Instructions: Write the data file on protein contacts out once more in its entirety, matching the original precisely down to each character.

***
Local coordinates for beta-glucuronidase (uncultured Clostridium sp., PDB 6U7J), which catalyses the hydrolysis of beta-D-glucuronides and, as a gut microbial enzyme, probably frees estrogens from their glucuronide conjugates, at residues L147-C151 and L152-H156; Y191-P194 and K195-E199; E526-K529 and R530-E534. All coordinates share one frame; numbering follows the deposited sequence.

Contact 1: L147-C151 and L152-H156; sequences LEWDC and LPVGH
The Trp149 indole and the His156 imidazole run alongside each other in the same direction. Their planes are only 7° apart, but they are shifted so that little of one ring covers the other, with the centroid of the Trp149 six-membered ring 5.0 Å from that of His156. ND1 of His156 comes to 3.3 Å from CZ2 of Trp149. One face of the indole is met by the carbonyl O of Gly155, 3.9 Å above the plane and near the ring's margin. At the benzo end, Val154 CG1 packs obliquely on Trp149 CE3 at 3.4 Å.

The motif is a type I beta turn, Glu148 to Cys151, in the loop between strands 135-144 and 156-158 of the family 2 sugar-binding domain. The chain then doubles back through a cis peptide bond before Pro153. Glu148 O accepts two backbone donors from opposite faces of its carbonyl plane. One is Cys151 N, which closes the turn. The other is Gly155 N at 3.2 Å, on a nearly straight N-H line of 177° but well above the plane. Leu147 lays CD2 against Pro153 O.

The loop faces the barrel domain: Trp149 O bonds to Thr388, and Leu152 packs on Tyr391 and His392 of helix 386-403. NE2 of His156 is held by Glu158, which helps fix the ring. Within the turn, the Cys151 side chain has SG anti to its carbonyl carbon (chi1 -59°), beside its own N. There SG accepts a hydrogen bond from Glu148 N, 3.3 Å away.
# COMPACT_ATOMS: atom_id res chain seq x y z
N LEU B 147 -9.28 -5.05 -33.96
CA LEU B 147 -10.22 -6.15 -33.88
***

Local coordinates for beta-glucuronidase (uncultured Clostridium sp., PDB 6U7J), which catalyses the hydrolysis of beta-D-glucuronides and, as a gut microbial enzyme, probably frees estrogens from their glucuronide conjugates, at residues L147-C151 and L152-H156; Y191-P194 and K195-E199; E526-K529 and R530-E534. All coordinates share one frame; numbering follows the deposited sequence.

Contact 1: L147-C151 and L152-H156; sequences LEWDC and LPVGH
The Trp149 indole and the His156 imidazole run alongside each other in the same direction. Their planes are only 7° apart, but they are shifted so that little of one ring covers the other, with the centroid of the Trp149 six-membered ring 5.0 Å from that of His156. ND1 of His156 comes to 3.3 Å from CZ2 of Trp149. One face of the indole is met by the carbonyl O of Gly155, 3.9 Å above the plane and near the ring's margin. At the benzo end, Val154 CG1 packs obliquely on Trp149 CE3 at 3.4 Å.

The motif is a type I beta turn, Glu148 to Cys151, in the loop between strands 135-144 and 156-158 of the family 2 sugar-binding domain. The chain then doubles back through a cis peptide bond before Pro153. Glu148 O accepts two backbone donors from opposite faces of its carbonyl plane. One is Cys151 N, which closes the turn. The other is Gly155 N at 3.2 Å, on a nearly straight N-H line of 177° but well above the plane. Leu147 lays CD2 against Pro153 O.

The loop faces the barrel domain: Trp149 O bonds to Thr388, and Leu152 packs on Tyr391 and His392 of helix 386-403. NE2 of His156 is held by Glu158, which helps fix the ring. Within the turn, the Cys151 side chain has SG anti to its carbonyl carbon (chi1 -59°), beside its own N. There SG accepts a hydrogen bond from Glu148 N, 3.3 Å away.
# COMPACT_ATOMS: atom_id res chain seq x y z
N LEU B 147 -9.28 -5.05 -33.96
CA LEU B 147 -10.22 -6.15 -33.88